reasonable inferences that can be drawn from such facts. Moore
v. Maroney
, 258 Va. 21, 23, 516 S.E.2d 9, 10 (1999); Concerned
Taxpayers of Brunswick County v. County of Brunswick
, 249 Va.
320, 323, 455 S.E.2d 712, 713 (1995); Krantz v. Air Line
Pilots Ass’n, Int’l
, 245 Va. 202, 204, 427 S.E.2d 326, 327
(1993). However, a demurrer does not admit the correctness of the
conclusions of law asserted in a bill of complaint. Moore,
258 Va. at 23, 516 S.E.2d at 10; Ward’s Equip., Inc. v. New
Holland N. America
, 254 Va. 379, 382, 493 S.E.2d 516, 518
(1997).

The trial court is not permitted on demurrer to
evaluate and decide the merits of the allegations set forth in a
bill of complaint, but only may determine whether the factual
allegations of the bill of complaint are sufficient to state a
cause of action. Concerned Taxpayers of Brunswick County,
249 Va. at 327-28, 455 S.E.2d at 716; Fun v. Virginia Military
Inst.
, 245 Va. 249, 252, 427 S.E.2d 181, 183 (1993). Thus,
the trial court errs in sustaining a demurrer if a bill of
complaint, considered in the light most favorable to the
plaintiff, states a cause of action. W.S. Carnes, Inc. v.
Board of Supervisors
, 252 Va. 377, 384, 478 S.E.2d 295, 300
(1996); see Luckett v. Jennings, 246 Va. 303, 307,
435 S.E.2d 400, 402 (1993).

We conclude that the trial court erred in
sustaining the demurrer to Count I because it stated a cause of
action that could be asserted by the plaintiffs independent of
the Copelands. Count I challenged the "off-site"
proffers regarding truck traffic on the basis of the alleged
impact of the proffered conditions on the plaintiffs’ use of
their own properties, not on the basis of any property right held
by the Copelands. The plaintiffs live within sufficiently close
proximity to the property that is the subject of the rezoning to
possess a "justiciable interest" in the litigation of
Count I. See Cupp v. Board of Supervisors, 227 Va.
580, 589, 318 S.E.2d 407, 411 (1984); Board of Supervisors v.
Fralin & Waldron, Inc.
, 222 Va. 218, 224, 278 S.E.2d 859,
862 (1981). Thus, the absence of the Copelands as parties did not
bar consideration of the issue whether the "off-site"
proffers failed to conform to the County’s comprehensive plan and
rendered the zoning unreasonable.

The plaintiffs also alleged that the proffer
permitting marine-based operations "24 Hours [per day], 7
days a week" was inconsistent with the County’s
comprehensive plan. Weanack argued on demurrer that the County’s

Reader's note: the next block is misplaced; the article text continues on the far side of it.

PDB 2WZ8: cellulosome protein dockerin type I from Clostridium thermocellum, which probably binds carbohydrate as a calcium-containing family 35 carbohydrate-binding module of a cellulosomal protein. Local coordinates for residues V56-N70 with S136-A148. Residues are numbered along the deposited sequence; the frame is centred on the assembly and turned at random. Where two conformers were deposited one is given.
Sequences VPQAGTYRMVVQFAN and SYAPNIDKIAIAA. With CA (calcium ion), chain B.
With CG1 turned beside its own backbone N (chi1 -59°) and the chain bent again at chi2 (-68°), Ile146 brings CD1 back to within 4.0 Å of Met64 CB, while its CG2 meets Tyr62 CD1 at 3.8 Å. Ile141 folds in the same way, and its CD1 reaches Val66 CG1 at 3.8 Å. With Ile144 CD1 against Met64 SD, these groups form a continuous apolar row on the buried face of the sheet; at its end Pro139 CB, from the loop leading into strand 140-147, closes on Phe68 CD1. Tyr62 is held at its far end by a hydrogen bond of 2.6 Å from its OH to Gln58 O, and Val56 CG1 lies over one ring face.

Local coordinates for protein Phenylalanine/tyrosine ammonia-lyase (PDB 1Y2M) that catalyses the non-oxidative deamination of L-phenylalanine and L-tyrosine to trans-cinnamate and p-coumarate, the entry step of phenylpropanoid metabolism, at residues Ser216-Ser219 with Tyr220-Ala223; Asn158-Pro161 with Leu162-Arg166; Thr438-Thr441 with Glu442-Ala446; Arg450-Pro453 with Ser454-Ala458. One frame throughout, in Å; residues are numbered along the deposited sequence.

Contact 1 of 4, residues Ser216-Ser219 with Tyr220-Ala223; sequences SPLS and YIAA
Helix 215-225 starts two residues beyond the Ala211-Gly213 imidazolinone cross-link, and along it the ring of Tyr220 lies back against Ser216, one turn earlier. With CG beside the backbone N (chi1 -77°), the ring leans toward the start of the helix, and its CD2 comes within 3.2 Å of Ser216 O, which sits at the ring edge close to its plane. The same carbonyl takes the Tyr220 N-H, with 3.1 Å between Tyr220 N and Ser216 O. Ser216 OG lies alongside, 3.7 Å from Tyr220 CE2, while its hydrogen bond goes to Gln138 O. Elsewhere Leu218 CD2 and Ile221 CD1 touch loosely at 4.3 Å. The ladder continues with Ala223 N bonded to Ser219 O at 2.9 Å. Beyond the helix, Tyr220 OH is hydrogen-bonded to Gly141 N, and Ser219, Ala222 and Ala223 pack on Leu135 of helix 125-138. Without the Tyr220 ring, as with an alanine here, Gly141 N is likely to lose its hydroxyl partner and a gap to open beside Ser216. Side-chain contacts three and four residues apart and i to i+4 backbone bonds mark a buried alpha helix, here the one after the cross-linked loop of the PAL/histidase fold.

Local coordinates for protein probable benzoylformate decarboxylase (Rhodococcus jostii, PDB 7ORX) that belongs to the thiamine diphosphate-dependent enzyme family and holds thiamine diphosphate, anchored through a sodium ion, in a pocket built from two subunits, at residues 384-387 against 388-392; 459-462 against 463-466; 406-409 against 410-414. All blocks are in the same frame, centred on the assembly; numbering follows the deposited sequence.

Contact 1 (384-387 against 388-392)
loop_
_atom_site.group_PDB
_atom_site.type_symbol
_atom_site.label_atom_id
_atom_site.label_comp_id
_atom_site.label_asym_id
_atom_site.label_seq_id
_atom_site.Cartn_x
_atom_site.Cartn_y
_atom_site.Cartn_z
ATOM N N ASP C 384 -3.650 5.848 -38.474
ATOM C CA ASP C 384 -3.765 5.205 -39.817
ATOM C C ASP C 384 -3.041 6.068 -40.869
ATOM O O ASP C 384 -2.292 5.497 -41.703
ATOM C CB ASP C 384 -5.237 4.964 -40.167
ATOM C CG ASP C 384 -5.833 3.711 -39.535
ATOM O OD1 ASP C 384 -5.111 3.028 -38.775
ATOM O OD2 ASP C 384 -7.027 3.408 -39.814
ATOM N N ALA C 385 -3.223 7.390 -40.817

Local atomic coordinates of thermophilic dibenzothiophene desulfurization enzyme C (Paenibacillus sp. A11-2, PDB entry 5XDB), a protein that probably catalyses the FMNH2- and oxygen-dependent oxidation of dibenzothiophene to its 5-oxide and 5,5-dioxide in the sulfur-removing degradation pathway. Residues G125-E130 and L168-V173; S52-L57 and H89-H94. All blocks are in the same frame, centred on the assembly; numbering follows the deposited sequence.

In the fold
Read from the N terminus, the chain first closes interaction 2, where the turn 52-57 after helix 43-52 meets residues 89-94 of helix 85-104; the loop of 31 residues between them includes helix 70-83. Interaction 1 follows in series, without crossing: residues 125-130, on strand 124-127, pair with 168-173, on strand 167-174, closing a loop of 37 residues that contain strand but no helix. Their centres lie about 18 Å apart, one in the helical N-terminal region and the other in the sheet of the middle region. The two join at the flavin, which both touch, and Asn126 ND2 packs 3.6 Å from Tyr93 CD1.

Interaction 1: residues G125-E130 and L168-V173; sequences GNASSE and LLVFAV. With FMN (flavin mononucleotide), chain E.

1998 Comprehensive Plan, adopted three months after the Board’s
approval of the Weanack rezoning application, designates the
Weanack property for industrial use. Weanack’s argument, however,
does not resolve the plaintiffs’ claim concerning the hours and
days of operation, or their claim regarding the
"off-site" proffers, as a matter of law.
[3]

Proffered conditions are permitted as part of a
rezoning "for the protection of the community" in which
the property that is the subject of the proposed rezoning is
located. Code ? 15.2-2296; Gregory v. Board of
Supervisors
, 257 Va. 530, 536, 514 S.E.2d 350, 353 (1999).
Code ? 15.2-2297(A) imposes several requirements that must
be met before proffered conditions may be incorporated as part of
a rezoning amendment. Included among these requirements are
provisions that "the conditions shall have a reasonable
relation to the rezoning," and that "all such
conditions shall be in conformity with the [local governing
body's] comprehensive plan." Id. The plaintiffs were
entitled to present evidence supporting their allegations that
the proffered conditions concerning truck traffic were not in
conformity with the County’s comprehensive plan and rendered the
zoning unreasonable because they permitted heavy truck traffic to
proceed near the plaintiff’s property over property designated
for agricultural use. The plaintiffs also were entitled to
present evidence to support their allegation that the proffered
condition concerning the hours of operation of the port facility
rendered the zoning unreasonable and was not in conformity with
the County’s comprehensive plan that designated the neighboring
properties for agricultural use.

We also conclude that the plaintiffs stated a
cause of action in Count I, based on the facts set forth in their
pleading, by alleging that the rezoning was "not consistent
with the . . . [c]omprehensive [p]lan, and was